The Medical Society of the State of New York is joining the American Urological Association, the Large Urology Group Practice Association and the American Association of Clinical Urologists in protesting the U.S. Preventive Services Task Force decision to assign a "D" rating to PSA-based screening for prostate cancer as ill-advised and irresponsible.
"One in six men in the United States risks getting prostate cancer during his lifetime. Prostate cancer has always been widespread; however, before 1987, physicians did not screen for it," said Dr. Michael M. Ziegelbaum, vice president of the Nassau County Medical Society and a board-certified urologist with Advanced Urology Centers of New York. "At that time 25 percent of men diagnosed with prostate cancer had disease that had spread to other parts of the body, which was inevitably fatal. Today, with early detection, that number has been drastically reduced to less than 5 percent. Overall, the death rate from prostate cancer has decreased by 44 percent in the PSA screening era."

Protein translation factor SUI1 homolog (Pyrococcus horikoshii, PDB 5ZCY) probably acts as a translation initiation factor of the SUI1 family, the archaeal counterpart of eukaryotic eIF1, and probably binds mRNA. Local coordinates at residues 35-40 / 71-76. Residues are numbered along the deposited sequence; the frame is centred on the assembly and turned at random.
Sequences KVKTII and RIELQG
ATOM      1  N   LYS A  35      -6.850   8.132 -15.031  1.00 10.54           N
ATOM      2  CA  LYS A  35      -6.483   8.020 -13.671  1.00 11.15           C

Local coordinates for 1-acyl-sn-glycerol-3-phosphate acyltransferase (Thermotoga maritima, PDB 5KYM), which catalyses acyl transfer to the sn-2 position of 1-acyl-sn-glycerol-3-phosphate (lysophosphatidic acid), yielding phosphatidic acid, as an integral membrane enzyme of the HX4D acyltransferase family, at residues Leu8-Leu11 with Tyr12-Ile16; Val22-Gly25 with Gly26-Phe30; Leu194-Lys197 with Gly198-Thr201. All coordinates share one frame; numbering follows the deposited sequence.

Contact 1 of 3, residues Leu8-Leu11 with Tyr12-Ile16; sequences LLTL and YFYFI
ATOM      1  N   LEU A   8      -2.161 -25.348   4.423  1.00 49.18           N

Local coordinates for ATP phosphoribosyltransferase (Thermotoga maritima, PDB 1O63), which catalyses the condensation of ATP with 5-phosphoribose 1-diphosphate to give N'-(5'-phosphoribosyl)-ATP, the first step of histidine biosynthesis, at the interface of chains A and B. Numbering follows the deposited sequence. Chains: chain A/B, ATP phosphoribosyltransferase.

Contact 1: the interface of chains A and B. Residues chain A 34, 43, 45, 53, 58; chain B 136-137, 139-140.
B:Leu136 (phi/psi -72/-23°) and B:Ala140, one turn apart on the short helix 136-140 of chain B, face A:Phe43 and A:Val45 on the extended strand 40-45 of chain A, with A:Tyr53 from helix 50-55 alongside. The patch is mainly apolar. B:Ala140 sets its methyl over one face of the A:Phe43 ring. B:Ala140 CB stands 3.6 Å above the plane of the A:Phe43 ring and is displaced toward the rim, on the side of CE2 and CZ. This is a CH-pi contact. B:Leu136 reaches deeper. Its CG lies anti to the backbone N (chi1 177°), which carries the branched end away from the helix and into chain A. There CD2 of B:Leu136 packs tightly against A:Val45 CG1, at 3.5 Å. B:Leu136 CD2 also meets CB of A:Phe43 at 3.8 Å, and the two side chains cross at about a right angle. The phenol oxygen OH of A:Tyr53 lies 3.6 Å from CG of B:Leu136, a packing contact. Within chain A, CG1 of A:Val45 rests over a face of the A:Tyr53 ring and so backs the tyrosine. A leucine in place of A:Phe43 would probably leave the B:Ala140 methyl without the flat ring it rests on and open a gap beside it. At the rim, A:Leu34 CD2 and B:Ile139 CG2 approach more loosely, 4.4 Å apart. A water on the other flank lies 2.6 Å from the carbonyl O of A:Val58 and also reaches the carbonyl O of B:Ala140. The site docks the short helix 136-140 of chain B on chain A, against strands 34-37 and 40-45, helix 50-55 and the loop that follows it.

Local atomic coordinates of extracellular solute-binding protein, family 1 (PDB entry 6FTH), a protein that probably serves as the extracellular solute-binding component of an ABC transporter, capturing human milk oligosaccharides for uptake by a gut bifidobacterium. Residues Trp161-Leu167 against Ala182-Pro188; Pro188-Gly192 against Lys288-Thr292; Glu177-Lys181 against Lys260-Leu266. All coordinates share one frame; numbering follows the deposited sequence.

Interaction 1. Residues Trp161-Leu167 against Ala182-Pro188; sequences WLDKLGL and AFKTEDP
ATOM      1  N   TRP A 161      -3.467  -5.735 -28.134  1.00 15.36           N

The task force did not include any urologists or oncologists on its panel and the main study cited - the Prostate, Lung, Colorectal and Ovarian (PLCO) Cancer Screening Trial - was seriously flawed., according to the study's critics. Findings of the largest prostate cancer screening trial, European Randomized Study of Screening for Prostate Cancer, which found as much as a 31 percent decrease in cancer-specific mortality in screened vs. non-screened men was discounted by the panel.
The Medical Society of the State of New York calls on New York legislators to reject the U.S. Preventative Services Task Force recommendation and to support PSA screening for prostate cancer.